Dear Grandma Barhite,
Happy Birthday. You would have turned 91 Thursday.
If you were alive you would be reading this column -- tickled to be a part of it.
You were proud I was studying to be a journalist.
But you died a few months before I got my first real journalism job out of college.
Sure, you read the stories I wrote in high school and college, but it's not the same.
While I worked in the circulation department at the Blade throughout college, you were so proud because it was the big-time local newspaper in your eyes. I wasn't even writing stories.
Over the years, I often think about what I would have clipped and sent to you from the Register.
The last time we were together was when you were in hospice before I left for a newspaper internship.
I don't remember what you said to me, although I remember your eyes.
They were telling me to go and be happy and do what you might have done if you were 22 in this day and age.
I think you might have said something to that extent. I was preoccupied with the thought that this was the last time I would see you.
Writing was something you enjoyed, I remember. You once even mentioned it would have possibly been something you would have pursued.
You never expressed regret about being born Feb. 1, 1916.
But it wasn't a time when women who wanted to journalists -- or most anything else for that matter -- would be encouraged to do so.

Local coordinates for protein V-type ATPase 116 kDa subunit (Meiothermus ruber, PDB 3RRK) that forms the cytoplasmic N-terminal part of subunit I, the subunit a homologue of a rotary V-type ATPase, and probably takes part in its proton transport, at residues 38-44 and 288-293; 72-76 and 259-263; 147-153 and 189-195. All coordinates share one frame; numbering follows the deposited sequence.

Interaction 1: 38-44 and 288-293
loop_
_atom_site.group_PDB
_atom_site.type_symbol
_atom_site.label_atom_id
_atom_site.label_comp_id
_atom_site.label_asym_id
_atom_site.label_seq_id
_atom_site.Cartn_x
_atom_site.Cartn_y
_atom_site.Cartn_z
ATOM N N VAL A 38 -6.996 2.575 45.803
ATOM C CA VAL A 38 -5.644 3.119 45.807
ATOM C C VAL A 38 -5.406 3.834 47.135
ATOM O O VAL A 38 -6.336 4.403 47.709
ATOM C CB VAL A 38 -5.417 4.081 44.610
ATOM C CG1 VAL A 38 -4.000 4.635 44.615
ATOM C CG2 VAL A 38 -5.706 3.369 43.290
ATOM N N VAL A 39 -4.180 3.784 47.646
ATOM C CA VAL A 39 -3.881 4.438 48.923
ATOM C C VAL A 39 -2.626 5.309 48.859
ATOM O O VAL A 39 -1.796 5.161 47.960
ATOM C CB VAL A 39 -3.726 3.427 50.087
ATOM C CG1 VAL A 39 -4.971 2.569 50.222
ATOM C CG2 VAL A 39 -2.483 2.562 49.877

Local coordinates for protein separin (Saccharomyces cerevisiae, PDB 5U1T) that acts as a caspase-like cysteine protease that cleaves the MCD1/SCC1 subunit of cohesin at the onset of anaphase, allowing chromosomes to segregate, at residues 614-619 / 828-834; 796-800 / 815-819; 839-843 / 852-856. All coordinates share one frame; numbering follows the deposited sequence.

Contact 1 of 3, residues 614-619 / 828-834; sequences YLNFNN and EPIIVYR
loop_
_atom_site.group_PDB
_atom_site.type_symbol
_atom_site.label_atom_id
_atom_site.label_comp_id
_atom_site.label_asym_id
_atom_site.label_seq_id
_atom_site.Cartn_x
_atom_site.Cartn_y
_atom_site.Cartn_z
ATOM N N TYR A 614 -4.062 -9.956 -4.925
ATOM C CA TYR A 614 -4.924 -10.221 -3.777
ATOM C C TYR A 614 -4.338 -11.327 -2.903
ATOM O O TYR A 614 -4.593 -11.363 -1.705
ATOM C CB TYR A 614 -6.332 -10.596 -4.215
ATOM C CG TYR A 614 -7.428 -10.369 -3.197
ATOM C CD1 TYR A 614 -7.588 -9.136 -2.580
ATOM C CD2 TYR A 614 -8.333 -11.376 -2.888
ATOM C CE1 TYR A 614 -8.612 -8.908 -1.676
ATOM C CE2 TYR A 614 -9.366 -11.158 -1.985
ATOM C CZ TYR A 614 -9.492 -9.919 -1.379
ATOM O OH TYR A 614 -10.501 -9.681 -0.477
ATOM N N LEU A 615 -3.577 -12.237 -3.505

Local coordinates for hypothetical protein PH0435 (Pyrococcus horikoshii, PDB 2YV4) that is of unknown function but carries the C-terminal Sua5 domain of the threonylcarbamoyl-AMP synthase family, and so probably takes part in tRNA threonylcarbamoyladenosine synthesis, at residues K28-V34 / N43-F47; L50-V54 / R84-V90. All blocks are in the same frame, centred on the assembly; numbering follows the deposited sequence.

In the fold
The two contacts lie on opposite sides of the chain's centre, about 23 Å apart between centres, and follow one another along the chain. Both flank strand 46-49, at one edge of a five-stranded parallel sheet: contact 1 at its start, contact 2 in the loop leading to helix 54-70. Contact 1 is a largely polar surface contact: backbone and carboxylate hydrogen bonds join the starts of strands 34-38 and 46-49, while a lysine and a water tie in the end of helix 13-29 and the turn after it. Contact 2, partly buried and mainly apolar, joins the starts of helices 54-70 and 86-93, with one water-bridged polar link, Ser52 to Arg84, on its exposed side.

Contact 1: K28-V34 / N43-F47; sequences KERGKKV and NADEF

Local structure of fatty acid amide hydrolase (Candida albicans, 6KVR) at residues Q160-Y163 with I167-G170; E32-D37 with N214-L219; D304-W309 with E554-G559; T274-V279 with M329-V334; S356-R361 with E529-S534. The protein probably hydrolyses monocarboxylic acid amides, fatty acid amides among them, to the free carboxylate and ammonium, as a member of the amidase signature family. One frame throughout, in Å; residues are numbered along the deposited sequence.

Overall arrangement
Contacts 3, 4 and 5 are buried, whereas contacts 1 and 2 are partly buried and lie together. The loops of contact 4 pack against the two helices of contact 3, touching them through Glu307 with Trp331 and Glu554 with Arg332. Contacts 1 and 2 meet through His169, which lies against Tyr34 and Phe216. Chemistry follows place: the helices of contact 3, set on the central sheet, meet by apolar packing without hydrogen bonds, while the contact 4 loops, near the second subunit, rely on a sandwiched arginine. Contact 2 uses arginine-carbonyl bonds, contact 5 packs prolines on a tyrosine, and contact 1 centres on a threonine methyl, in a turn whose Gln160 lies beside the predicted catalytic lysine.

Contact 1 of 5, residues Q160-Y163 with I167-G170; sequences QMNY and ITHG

You raised six children, though, and when you died May 29, 2001, you had 18 grandchildren and many great-grandchildren and one great-great grandchild.
My sisters and I were toward the end of the line so by the time we were born you were a little tired to be grandma.
That was OK, though.
We didn't play dolls together. I can't ever remember spending the night at your house. And I know you gave my mom the money to buy your Christmas gifts for us.
But again, that's OK.
You were an inspiration.
I am doing what you might have done if you had the chance.
It's the best gift women can give each other.
Pursue our dreams not just because we want to, but because those before us couldn't.
I occasionally wonder how I would feel if I had been born prior to Feb. 15, 1979. I was the only grandchild to be born in February.
I was given your birthstone ring after you died. My mother turned it into a necklace for me.
When I wear it, I obviously think of you. I also think about writing.
Would I have put up a fuss if I had an interest and couldn't pursue it? Would I have even known it was an injustice? Would I have cared?
What I think is progressive today may really be nothing to my grandchildren 50 years from now.
But that's good. Every generation is supposed to have it better. Appreciate that. Relish it. Don't let it go to waste.
As I celebrate my 28th birthday this month and reflect on your 91st birthday, Grandma Barhite, I will continue to write to the best of my ability. One, because I want to. Two, because you couldn't.